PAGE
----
Ethiopia's decision to postpone its August 2020 elections indefinitely has raised political temperatures in the country, as both the government and opposition parties accuse each other of attempting a power grab.
South Africa’s Zuma under pressure over Gupta links and poor business environment
The Gupta family became household names in South Africa after Deputy Finance Minister Mcebisi Jonas dropped a political bombshell earlier this year when he said they offered to secure him his boss’s job.
Zuma says the Guptas are his friends but denies they have influenced political appointments.
“We will hear his version of events and he may have information for us that we will need to consider against our own findings,” the public protector, Thuli Madonsela, told Business Day in an interview published on Wednesday. Madonsela’s spokeswoman said she couldn’t immediately comment.
Presidency spokesman Bongani Majola confirmed the meeting would take place, probably on Thursday, Business Day said. Majola did not respond to a request for comment.
The Guptas, who moved to South Africa from India after apartheid fell in 1994, run businesses ranging from uranium and coal mining to media and information technology.
Madonsela has already interviewed Finance Minister Pravin Gordhan, his predecessor, Nhlanhla Nene, and Jonas. She will interview at least 20 other top officials and members of Zuma’s cabinet, according to local media. Her report should be released by Oct. 14, her chief of staff told Reuters.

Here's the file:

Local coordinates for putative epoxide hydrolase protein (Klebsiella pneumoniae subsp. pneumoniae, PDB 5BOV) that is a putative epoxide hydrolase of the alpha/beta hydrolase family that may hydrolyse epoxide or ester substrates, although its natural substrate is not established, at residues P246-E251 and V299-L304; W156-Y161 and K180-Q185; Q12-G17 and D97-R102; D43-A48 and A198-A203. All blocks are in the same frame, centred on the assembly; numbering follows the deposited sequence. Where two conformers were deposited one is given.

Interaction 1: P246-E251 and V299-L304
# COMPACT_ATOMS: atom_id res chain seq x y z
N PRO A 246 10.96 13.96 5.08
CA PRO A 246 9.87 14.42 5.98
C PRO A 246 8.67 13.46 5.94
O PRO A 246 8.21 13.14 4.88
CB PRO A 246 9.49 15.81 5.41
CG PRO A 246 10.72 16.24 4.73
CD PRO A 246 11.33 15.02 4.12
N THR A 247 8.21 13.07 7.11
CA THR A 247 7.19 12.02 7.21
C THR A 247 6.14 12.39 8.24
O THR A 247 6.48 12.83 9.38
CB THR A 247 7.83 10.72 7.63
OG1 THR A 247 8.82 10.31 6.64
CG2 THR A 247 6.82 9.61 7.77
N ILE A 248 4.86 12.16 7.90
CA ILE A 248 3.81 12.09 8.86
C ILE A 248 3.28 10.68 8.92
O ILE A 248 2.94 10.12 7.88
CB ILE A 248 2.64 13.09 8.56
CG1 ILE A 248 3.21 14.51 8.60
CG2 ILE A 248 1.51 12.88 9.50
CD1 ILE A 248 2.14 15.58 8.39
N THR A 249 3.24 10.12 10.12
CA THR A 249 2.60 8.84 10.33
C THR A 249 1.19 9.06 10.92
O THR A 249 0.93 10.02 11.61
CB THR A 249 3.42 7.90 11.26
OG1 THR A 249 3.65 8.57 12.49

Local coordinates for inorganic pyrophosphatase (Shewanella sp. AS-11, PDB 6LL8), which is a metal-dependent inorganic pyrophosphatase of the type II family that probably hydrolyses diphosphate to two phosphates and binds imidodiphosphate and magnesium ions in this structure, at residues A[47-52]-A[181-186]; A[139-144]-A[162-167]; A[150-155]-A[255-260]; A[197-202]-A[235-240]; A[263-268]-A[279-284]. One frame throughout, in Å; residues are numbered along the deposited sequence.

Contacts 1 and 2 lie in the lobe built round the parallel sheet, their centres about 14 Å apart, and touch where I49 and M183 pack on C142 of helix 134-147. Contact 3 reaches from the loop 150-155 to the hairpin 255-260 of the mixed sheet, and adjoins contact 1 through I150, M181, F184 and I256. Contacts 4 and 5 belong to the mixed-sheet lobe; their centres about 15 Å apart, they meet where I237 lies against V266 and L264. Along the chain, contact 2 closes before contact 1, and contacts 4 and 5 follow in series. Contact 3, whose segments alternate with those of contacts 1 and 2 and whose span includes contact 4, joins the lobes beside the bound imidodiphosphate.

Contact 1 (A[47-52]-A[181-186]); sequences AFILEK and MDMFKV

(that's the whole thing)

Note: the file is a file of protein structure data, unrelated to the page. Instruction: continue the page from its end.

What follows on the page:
Madonsela, whose term as public protector ends this month, previously received public support in South Africa for taking Zuma to task over the spending of 240m rand ($17m) of state money on upgrading his private home.
She was vindicated in March when the Constitutional Court, the country’s highest court, said Zuma had breached the constitution by ignoring her recommendation that he repay some money that was spent on non-security upgrades. He has since handed back some of the funds.
Zuma is also facing strong criticism from the country’s business community. The chairman of AngloGold Ashanti called on Zuma to step down on Wednesday, labelling the South African leader the “sponsor in chief” of corruption.
Under Zuma’s watch, business confidence in South Africa has fallen to its lowest in three decades, reflecting uncertainty about the outlook for Africa’s most industrialised economy. The South African Chamber of Commerce and Industry’s (SACCI) announced on Wednesday that its monthly business index dipped to 90.3 in September from 92.9 in August, its worst showing since July 1985.
“The general overview of the demand side of the economy suggests a tight economic situation for all subjects of the economy, including consumers, investors and the public sector,” SACCI said.
“The most pressing of the present situation is the lack of confidence by notably investors.”